Congratulations on booking your new holiday! We really hope that you have a great experience where you plan to go. You’ve probably already planned out the basics of your trip: Where you’ll go, who you’ll visit and what you want to see most, whether it’s Russia and Russian or Mexico or Spain and the Spanish language.
But there’s just one more thing that you have to think about: You might not know the local language yet! This can get in the way of how much you’re able to enjoy your trip. Here’s a few easy ways to learn a new language in time for your new trip…
Attend Language Classes
There are language classes available at most libraries, schools, colleges and universities; many of these are offered for free, and some at a session or per-hour fee. There are also many language courses and lessons available on the internet. Again, many of them are available to view or download for free, so you don’t have to worry about taking out a lot of money if you want to learn something new.
One of the fastest and easiest ways to learn a new language is to immerse yourself in it from the start. Look up the words that you don’t know, and go through your list of learned words again the next day – you’ll be amazed at how quickly you’ll start picking up the language once you really get going. Reading local newspapers in your chosen language, even if you have to run it through a translator or read it with a dictionary, is a great help when you’re trying to pick up a new language.
It’s easier to learn when you’re having fun while you’re doing it. The same is true both for children and for adults. So, why don’t you choose some games in the chosen language? Many of your favourite mainstream PC and console games are already available with language packs in different languages, all you have to do is switch the option in game. You can also think of other language-based games such as Scrabble and crosswords, which are available in any language you can think of.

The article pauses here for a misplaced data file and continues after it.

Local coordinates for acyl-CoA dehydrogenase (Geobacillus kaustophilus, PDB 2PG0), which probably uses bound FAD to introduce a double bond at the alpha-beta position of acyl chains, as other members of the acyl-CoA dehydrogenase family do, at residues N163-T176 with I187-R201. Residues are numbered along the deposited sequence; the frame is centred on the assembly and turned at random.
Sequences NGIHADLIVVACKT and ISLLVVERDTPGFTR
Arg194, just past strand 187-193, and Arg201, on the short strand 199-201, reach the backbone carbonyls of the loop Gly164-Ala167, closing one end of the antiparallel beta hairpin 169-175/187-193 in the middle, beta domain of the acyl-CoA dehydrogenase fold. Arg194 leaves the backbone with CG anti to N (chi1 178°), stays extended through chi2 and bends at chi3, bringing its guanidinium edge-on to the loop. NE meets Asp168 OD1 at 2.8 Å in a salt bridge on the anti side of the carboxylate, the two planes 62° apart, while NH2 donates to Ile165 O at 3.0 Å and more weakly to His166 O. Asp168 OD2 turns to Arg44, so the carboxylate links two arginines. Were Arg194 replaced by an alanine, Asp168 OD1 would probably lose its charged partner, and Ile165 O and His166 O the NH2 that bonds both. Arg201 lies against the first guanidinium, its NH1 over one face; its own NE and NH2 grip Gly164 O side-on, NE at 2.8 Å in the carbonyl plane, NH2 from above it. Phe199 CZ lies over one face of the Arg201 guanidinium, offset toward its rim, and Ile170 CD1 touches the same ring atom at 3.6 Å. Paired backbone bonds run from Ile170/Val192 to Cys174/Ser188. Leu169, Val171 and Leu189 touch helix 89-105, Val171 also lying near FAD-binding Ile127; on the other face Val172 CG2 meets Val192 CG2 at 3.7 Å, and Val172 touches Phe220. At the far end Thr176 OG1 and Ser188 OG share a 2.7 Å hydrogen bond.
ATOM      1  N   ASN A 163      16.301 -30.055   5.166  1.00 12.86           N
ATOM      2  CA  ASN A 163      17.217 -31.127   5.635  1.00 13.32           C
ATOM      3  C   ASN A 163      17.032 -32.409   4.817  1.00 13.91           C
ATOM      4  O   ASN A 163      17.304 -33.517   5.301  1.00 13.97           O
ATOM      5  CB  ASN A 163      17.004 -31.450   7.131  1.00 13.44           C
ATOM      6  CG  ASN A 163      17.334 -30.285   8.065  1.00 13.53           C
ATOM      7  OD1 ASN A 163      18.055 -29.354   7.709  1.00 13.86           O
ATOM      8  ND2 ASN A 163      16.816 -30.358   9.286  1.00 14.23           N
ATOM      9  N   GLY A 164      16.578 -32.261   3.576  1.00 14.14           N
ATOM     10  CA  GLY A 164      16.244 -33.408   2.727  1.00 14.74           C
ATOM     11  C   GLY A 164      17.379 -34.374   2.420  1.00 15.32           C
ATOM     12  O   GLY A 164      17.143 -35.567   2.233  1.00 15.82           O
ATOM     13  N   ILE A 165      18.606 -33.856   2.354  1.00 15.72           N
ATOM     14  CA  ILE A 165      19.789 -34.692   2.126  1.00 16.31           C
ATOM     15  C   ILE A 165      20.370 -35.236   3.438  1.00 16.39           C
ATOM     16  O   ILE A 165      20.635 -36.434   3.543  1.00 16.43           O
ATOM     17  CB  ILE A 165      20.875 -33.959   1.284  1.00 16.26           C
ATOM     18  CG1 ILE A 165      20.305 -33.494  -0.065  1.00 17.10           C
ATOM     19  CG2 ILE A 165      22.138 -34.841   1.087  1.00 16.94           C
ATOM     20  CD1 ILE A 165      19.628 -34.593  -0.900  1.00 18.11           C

Watch Movies and TV
Another way of having fun while you learn is to find movies and TV shows in the language that you’re trying to learn and immerse yourself in watching a lot of these. Subtitles will be a great help here, and you might even be able to switch the audio track or the subtitles of your favourite movies and TV shows to accommodate your new language abilities so that you can pick up a new language through visual media – which is often much easier for people to remember than through just reading through lessons and phrasebooks.
Translate Small Bits of Text
Once you feel that you’re a little bit more used to the idea of writing and speaking the language, even if you only know a little bit, you can challenge yourself by trying to translate small bits of text into English and back: Start off with things like lines from songs, lines of poetry, messages from friends: Back and forth translation is a great way to get your brain used to the way a language feels, sounds and writes.
Another great way to learn a language is to actively speak it with someone who already does – and if you get stuck, you can always ask them for correction or advice, and they’ll be more than happy to help you most of the time. Languages are a great way to get to know new people.